Reference Article

from Wikipedia, the free encyclopedia

Biodiversity hotspot

A biodiversity hotspot is a biogeographic region that is both a significant reservoir of biodiversity and is threatened with destruction.

The term biodiversity hotspot specifically refers to 25 biologically rich areas around the world that have lost at least 70 percent of their original habitat.

The remaining natural habitat in these biodiversity hotspots amounts to just 1.4 percent of the land surface of the planet, yet supports nearly 60 percent of the world's plant, bird, mammal, reptile, and amphibian species.

Note: This article excerpts material from the Wikipedia article "Biodiversity hotspot", which is released under the GNU Free Documentation License.

See the following related content on ScienceDaily:


Related Videos

last updated on 2014-11-23 at 11:00 pm EST

Local Sightseers Inject New Life Into Pakistan Idyll

Local Sightseers Inject New Life Into Pakistan Idyll

AFP (Oct. 10, 2014) Once a rare tourist hotspot, northern Pakistan is now shunned by those who used to provide much needed income for locals. Duration: 02:34 Video provided by AFP
Powered by NewsLook.com
Conservationists Turn Poisoners in the Galapagos

Conservationists Turn Poisoners in the Galapagos

AFP (Jan. 7, 2013) In the Galapagos Islands, one of the world's greatest havens for biodiversity, conservationists have turned poisoners – they dropped 12 tons of poisoned rat food on Pinzon Island in November, in a an attempt to eradicate the rat population that has terrorized the indigenous wildlife since it was introduced, probably by pirate ships, centuries ago.
Powered by NewsLook.com
Does Growing Jellyfish Population Mean Oceans Are Sick?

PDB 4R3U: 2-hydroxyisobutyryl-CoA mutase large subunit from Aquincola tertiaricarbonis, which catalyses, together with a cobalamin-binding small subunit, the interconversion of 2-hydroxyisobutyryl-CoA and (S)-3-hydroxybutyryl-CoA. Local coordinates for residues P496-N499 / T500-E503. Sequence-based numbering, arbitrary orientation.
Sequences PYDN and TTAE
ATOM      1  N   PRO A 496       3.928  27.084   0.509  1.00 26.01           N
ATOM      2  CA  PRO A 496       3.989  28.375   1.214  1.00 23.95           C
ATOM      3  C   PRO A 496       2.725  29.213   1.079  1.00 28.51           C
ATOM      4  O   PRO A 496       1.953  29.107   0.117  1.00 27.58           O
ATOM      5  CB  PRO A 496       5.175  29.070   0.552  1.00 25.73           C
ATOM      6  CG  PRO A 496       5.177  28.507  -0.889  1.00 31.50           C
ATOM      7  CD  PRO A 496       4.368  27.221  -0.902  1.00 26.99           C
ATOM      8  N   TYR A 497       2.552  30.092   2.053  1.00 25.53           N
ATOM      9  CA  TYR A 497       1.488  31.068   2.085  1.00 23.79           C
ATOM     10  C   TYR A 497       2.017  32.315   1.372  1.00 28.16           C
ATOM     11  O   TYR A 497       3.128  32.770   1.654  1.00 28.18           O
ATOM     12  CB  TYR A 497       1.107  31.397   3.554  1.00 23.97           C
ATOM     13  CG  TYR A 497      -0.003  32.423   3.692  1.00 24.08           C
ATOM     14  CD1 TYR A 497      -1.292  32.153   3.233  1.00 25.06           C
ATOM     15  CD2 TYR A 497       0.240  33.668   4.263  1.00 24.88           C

Does Growing Jellyfish Population Mean Oceans Are Sick?

Newsy (June 10, 2013) Warnings of jellyfish threatening marine biodiversity aren't new, but some researchers say it's being overblown this time.
Powered by NewsLook.com
Climate: Philippines How the Fishing Industry Is Tackling Climate Change

Climate: Philippines How the Fishing Industry Is Tackling Climate Change

Deutsche Welle (Sep. 16, 2013) The Verde Island Passage in the northern Philippines is home to more documented species than any other marine habitat on earth. But this biodiversity is increasingly under threat from coastal erosion and rising water temperatures. The Conservation International (CI) environmental organization helps fishermen change their practices and thereby preserve fish stocks. During 'closed season', they can concentrate on alternative sources of income, such as tourism.
Powered by NewsLook.com

Related Stories


Share This



Search ScienceDaily

Number of stories in archives: 140,361

Find with keyword(s):
Enter a keyword or phrase to search ScienceDaily for related topics and research stories.

Save/Print:
Share:

Breaking News:
from the past week

In Other News

... from NewsDaily.com

Science News

Health News

Environment News

Technology News



Save/Print:
Share:

Free Subscriptions


Get the latest science news with ScienceDaily's free email newsletters, updated daily and weekly. Or view hourly updated newsfeeds in your RSS reader:

Get Social & Mobile


Keep up to date with the latest news from ScienceDaily via social networks and mobile apps:

Have Feedback?


Tell us what you think of ScienceDaily -- we welcome both positive and negative comments. Have any problems using the site? Questions?
Mobile: iPhone Android Web
Follow: Facebook Twitter Google+
Subscribe: RSS Feeds Email Newsletters
Latest Headlines Health & Medicine Mind & Brain Space & Time Matter & Energy Computers & Math Plants & Animals Earth & Climate Fossils & Ruins